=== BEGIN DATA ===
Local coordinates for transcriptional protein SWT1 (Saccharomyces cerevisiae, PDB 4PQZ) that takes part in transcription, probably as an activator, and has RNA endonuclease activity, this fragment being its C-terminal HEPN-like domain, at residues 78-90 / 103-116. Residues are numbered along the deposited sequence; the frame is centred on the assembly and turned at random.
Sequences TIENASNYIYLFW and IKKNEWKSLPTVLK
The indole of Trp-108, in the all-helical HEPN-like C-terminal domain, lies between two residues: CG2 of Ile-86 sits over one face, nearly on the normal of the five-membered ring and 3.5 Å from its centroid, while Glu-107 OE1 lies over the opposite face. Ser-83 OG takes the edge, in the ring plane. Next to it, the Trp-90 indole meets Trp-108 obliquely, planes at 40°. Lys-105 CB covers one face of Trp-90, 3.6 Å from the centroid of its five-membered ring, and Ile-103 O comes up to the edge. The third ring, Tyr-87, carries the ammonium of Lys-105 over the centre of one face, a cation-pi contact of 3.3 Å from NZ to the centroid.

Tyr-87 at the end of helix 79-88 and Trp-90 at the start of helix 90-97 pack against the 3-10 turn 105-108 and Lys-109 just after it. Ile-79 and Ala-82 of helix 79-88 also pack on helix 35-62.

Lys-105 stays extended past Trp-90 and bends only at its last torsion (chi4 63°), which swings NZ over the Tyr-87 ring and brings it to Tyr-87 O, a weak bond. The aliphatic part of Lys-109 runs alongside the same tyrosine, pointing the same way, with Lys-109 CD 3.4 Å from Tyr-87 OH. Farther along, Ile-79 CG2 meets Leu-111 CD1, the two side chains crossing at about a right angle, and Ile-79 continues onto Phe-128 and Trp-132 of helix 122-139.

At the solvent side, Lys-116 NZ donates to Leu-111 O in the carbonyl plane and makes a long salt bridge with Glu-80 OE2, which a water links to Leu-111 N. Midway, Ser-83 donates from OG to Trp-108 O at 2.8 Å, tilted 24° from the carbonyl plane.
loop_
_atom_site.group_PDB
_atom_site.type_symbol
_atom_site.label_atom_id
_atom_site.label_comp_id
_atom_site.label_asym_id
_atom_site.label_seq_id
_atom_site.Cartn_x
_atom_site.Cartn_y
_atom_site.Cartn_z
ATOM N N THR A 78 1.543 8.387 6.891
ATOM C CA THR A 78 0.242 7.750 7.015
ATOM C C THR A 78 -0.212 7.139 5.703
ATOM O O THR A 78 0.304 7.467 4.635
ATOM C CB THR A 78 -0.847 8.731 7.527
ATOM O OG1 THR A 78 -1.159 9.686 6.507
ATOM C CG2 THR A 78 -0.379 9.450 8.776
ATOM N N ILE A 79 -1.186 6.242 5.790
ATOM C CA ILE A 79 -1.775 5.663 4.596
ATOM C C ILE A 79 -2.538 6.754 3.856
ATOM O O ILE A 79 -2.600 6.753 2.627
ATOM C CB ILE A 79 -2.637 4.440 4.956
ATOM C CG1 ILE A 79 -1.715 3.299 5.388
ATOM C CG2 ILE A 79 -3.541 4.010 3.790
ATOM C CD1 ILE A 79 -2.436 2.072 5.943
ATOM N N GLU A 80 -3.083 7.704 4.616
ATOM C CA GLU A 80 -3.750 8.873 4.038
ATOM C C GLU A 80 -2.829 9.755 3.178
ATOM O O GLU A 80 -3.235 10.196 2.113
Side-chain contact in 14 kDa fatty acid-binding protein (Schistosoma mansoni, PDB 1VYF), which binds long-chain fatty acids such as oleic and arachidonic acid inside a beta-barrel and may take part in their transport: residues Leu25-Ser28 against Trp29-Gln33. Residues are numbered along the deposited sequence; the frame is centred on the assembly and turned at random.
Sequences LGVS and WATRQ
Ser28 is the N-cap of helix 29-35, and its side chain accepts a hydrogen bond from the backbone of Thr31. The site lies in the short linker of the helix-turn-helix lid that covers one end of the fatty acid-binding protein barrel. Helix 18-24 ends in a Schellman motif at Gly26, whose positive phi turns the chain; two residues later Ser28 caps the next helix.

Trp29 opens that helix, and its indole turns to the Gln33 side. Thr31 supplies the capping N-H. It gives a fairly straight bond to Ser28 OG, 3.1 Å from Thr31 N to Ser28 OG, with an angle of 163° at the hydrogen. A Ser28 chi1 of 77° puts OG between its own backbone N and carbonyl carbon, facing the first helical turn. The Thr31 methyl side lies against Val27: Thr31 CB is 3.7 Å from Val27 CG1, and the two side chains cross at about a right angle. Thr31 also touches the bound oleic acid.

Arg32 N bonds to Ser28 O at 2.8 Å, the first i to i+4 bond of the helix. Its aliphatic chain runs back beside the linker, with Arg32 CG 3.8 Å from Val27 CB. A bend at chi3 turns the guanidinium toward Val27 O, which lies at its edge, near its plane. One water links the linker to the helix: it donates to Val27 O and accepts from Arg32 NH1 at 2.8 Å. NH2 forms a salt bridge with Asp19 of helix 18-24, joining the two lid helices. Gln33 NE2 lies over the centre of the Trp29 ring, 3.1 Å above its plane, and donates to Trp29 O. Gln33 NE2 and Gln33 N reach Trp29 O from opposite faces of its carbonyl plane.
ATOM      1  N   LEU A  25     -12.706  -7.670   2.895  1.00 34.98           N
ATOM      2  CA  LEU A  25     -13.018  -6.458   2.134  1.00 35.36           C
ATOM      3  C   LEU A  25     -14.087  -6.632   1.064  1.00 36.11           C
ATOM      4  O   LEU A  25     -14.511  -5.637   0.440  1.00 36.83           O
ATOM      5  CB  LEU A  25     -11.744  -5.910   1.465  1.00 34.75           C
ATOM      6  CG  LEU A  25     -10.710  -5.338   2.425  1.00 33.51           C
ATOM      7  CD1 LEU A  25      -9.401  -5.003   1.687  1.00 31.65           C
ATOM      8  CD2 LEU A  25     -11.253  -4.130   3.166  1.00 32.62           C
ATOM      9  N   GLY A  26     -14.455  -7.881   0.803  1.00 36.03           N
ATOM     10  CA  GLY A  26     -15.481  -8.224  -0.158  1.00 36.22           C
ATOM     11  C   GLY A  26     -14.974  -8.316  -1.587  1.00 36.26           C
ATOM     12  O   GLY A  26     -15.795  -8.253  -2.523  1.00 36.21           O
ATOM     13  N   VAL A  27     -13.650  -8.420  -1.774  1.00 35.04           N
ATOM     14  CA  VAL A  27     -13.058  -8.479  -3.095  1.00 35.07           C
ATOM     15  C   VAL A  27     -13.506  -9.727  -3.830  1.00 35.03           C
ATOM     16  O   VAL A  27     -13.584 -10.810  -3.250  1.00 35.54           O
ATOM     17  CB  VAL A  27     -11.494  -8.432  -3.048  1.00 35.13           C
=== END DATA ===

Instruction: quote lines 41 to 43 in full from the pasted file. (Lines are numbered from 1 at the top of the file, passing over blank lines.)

ATOM      1  N   LEU A  25     -12.706  -7.670   2.895  1.00 34.98           N
ATOM      2  CA  LEU A  25     -13.018  -6.458   2.134  1.00 35.36           C
ATOM      3  C   LEU A  25     -14.087  -6.632   1.064  1.00 36.11           C